In the immediate aftermath of the explosion, 10,000 die immediately with many more following due to respiratory diseases. Animals and plants die from heat and ash. Shockwaves in the form of tsunamis hit nearby coastal communities, flooding towns and villages. Many of the areas hit by the tsunami’s were small islands that would soon be completely underwater. Along with major tsunamis, high winds formed to create a massive whirlwind. When you were younger in science class you learned about the movement of particles. It was really simple, in solid they are close together and in gas they are far apart with more space to move. The next step of the lesson what temperature. Objects can expand if heated because the particles have more energy and can shrink if cold as the particles slow down. The same goes for gas and the consequences of heating a gas was seen after Tambora. 

Following the Tambora eruption, the temperature of the air rose a significant number of degrees in a very short period of time. Science class, when a gas heats up, particles move faster and when particles move faster, air gets pulled in. Due to the air temperature, a vacuum is formed. This vacuum is also known as a whirlwind. When a whirlwind is formed, objects can get picked up and carried far way and the whirlwind formed from Tambora is no different. When Tambora erupted, it sent a massive amount of ash 25 miles into the air and was picked up and spread by this whirlwind. Other gases also get picked up and soon sulfur dioxide enters the earth’s stratosphere to mix with hydroxide. These two gases become mixed together to form aerosol droplets that spread across the globe, many gathering in the northern hemisphere.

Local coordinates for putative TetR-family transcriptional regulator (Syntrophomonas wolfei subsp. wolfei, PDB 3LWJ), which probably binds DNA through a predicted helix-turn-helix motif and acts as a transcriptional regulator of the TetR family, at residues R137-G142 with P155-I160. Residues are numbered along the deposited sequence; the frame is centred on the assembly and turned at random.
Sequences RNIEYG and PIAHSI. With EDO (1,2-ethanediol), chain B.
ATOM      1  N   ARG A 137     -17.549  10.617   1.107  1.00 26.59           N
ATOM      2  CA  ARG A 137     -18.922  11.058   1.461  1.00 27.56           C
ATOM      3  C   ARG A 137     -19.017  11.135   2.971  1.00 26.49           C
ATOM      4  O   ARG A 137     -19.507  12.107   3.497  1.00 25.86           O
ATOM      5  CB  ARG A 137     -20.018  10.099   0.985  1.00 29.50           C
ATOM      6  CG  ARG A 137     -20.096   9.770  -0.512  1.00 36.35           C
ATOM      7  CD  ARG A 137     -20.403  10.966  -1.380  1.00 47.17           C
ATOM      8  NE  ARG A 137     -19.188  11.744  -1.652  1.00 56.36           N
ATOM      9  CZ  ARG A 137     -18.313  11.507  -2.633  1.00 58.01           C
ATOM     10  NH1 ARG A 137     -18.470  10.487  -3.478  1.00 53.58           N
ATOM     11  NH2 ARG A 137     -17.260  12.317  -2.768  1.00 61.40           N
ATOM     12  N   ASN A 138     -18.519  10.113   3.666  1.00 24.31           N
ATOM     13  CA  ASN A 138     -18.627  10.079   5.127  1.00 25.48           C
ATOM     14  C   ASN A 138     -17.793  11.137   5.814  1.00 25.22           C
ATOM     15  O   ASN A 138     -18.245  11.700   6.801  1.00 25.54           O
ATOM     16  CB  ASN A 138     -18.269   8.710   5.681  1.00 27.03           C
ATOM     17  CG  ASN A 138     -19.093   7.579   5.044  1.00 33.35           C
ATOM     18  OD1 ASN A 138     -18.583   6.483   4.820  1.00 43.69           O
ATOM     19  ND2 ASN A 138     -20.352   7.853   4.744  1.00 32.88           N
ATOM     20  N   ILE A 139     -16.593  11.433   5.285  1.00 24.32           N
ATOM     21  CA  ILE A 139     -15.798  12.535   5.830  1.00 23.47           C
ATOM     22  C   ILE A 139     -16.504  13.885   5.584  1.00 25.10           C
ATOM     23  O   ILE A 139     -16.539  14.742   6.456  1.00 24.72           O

What is significant about these droplets is that they do not fall back to earth but rather stay floating just above the earth’s gravitational pull. These droplets begin to reflect sun rays back into space and the consequences of this is seen in 1816. Global temperature begins to fall the longer these aerosols backed sun from hitting earth. This created an event known as “The Year Without a Summer.”

What does this cause? The West sees food shortages, displacement and death. What makes this year even more significant was that was that 1815 saw the end of the Napoleonic wars. Countries in Europe were already depleted of money, areas were destroyed and many returning soldiers were out of a job. This allowed the effects of Tambora to be felt even more significantly. By this point you may be asking what happened and how did it happen. Yes, the aerosols blocked the sun, but studies show it blocked only 0.5% of the UV rays so extreme coldness would have to have been a cause of something else. That something else was a jet stream.